Marlowe's thought to have been vocally and notably homosexual. We have no proof. But it seems to me that "Hero & Leander" is a stunningly homoerotic poem. Of what he wrote in his 29 years and a fragment, seven plays, one long poem, one short lyric poem, two eulogies, and a translation of Ovid survive. He was facile in English and Latin and Greek. he was four years younger than I am when he died.

I am, at 33, barely finding my voice.

It's anybody's guess if this portrait is actually him, but it's the right year (he would have been 21) and it was turned to the wall and plastered over.

Yeah.

Quite a statement, huh?



What happened in that room? Well. Here's what Shakespeare has to say, in As You Like It, Act III, scene iii:

Touchstone: When a man’s verses cannot be understood, nor a man’s good wit seconded with the forward child Understanding, it strikes a man more dead than a great reckoning in a little room. Truly, I would the gods had made thee poetical.

Audrey: I do not know what ‘poetical’ is. Is it honest in deed and word? Is it a true thing?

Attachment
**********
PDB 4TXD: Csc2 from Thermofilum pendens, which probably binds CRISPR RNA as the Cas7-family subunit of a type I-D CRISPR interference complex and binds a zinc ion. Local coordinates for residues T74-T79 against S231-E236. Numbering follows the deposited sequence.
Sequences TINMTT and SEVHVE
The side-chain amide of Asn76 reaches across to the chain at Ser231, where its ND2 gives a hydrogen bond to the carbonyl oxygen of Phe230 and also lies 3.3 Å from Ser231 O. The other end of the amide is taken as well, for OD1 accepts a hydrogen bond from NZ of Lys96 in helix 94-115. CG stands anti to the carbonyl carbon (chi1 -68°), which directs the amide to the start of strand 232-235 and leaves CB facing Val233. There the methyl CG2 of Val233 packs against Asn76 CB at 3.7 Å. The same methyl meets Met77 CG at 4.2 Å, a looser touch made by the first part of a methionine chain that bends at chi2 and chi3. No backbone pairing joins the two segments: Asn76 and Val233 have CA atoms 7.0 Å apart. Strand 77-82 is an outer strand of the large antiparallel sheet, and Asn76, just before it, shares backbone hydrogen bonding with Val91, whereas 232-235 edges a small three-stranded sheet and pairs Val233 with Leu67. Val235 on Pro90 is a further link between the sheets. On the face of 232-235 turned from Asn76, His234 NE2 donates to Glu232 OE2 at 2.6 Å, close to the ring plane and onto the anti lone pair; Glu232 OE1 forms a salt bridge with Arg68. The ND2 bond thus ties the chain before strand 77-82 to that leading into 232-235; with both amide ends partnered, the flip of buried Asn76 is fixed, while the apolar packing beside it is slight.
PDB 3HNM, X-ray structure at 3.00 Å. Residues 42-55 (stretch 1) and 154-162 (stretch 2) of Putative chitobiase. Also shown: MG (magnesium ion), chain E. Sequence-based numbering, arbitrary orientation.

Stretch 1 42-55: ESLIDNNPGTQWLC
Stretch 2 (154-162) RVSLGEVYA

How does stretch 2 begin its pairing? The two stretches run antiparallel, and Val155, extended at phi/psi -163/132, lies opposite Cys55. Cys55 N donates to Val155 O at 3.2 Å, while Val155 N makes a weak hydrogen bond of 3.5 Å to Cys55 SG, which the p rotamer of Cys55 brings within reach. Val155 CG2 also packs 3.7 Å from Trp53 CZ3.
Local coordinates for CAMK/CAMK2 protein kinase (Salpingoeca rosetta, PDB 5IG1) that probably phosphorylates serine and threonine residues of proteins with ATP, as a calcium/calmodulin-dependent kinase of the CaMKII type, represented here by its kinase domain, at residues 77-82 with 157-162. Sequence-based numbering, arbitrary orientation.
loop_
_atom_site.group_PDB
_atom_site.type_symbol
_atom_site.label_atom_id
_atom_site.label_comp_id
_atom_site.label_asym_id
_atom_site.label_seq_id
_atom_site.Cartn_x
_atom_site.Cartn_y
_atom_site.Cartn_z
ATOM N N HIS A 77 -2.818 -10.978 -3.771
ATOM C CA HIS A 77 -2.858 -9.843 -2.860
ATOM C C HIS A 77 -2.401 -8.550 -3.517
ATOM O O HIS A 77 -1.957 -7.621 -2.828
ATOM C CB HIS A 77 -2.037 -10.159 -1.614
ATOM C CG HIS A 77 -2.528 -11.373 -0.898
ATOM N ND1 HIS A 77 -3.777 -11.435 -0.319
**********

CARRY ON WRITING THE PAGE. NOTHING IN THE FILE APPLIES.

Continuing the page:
Touchstone: No, truly, for the truest poetry is the most feigning; and lovers are given to poetry, and what they swear in poetry may be said as lovers they do feign.


I, personally, like to think that's the testament of a friend.

That said, Charles Nicholl's The Reckoning does a marvellous job of separating fact from fancy. Riggs' The World of Christopher Marlowe is spoda be good too.

But I haven't read it yet.

Comments

Damn, I see this just as I was about to go to bed.

Peter Farey has a pretty good site for separating fact from fiction about Kit. He's one of those who would like to believe Marlowe survived Deptford, but also believes in standards of evidence, even when it debunks what he'd like to believe. [Check the copyright date at the bottom of his essays, because his more recent work is better than his earlier ones.] Farey's also a great source for ASCII transcriptions of the primary source documents, if you should want to translate the inquest from the original Latin.

FWIW, here's his biography and a heavily footnoted account of Marlowe's final days from the coroner's report, contemporary rumors, and modern theories.
Farey rocks.

I'm not a Marlovian. But he's the man.
BTW, I've read both the Riggs and the Kuriyama you mentioned in the earlier post.

Both are good (though I haven't cracked the Kuriyama in a long while)